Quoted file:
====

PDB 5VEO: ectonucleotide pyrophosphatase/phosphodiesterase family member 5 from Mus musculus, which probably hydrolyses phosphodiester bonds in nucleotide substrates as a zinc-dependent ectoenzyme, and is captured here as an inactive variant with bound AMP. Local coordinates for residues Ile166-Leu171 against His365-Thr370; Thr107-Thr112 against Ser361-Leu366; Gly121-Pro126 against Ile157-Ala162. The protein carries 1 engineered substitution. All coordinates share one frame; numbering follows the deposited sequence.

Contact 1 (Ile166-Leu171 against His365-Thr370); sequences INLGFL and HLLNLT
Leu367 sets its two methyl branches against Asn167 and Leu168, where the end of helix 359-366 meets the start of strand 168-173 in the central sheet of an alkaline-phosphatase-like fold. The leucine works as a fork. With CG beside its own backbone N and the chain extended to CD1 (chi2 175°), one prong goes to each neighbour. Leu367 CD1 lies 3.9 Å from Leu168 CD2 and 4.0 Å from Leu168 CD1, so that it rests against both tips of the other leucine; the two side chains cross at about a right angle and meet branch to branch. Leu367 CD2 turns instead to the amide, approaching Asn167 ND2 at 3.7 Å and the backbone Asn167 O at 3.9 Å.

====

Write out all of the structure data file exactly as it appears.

PDB 5VEO: ectonucleotide pyrophosphatase/phosphodiesterase family member 5 from Mus musculus, which probably hydrolyses phosphodiester bonds in nucleotide substrates as a zinc-dependent ectoenzyme, and is captured here as an inactive variant with bound AMP. Local coordinates for residues Ile166-Leu171 against His365-Thr370; Thr107-Thr112 against Ser361-Leu366; Gly121-Pro126 against Ile157-Ala162. The protein carries 1 engineered substitution. All coordinates share one frame; numbering follows the deposited sequence.

Contact 1 (Ile166-Leu171 against His365-Thr370); sequences INLGFL and HLLNLT
Leu367 sets its two methyl branches against Asn167 and Leu168, where the end of helix 359-366 meets the start of strand 168-173 in the central sheet of an alkaline-phosphatase-like fold. The leucine works as a fork. With CG beside its own backbone N and the chain extended to CD1 (chi2 175°), one prong goes to each neighbour. Leu367 CD1 lies 3.9 Å from Leu168 CD2 and 4.0 Å from Leu168 CD1, so that it rests against both tips of the other leucine; the two side chains cross at about a right angle and meet branch to branch. Leu367 CD2 turns instead to the amide, approaching Asn167 ND2 at 3.7 Å and the backbone Asn167 O at 3.9 Å.